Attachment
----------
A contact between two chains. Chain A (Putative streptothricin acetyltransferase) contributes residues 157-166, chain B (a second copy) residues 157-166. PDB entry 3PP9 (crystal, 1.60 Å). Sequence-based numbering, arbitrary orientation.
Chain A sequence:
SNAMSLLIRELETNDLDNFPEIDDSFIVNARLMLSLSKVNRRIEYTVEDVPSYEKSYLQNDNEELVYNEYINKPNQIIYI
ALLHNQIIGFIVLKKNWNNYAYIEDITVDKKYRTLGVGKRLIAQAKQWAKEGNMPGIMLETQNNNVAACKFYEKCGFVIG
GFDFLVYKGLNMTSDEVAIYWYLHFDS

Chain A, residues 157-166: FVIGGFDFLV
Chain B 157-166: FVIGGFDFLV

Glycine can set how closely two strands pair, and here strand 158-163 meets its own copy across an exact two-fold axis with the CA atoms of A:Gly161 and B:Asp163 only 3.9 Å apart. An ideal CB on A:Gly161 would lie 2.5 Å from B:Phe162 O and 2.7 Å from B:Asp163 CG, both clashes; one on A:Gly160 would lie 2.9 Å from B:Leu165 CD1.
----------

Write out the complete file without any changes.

A contact between two chains. Chain A (Putative streptothricin acetyltransferase) contributes residues 157-166, chain B (a second copy) residues 157-166. PDB entry 3PP9 (crystal, 1.60 Å). Sequence-based numbering, arbitrary orientation.
Chain A sequence:
SNAMSLLIRELETNDLDNFPEIDDSFIVNARLMLSLSKVNRRIEYTVEDVPSYEKSYLQNDNEELVYNEYINKPNQIIYI
ALLHNQIIGFIVLKKNWNNYAYIEDITVDKKYRTLGVGKRLIAQAKQWAKEGNMPGIMLETQNNNVAACKFYEKCGFVIG
GFDFLVYKGLNMTSDEVAIYWYLHFDS

Chain A, residues 157-166: FVIGGFDFLV
Chain B 157-166: FVIGGFDFLV

Glycine can set how closely two strands pair, and here strand 158-163 meets its own copy across an exact two-fold axis with the CA atoms of A:Gly161 and B:Asp163 only 3.9 Å apart. An ideal CB on A:Gly161 would lie 2.5 Å from B:Phe162 O and 2.7 Å from B:Asp163 CG, both clashes; one on A:Gly160 would lie 2.9 Å from B:Leu165 CD1.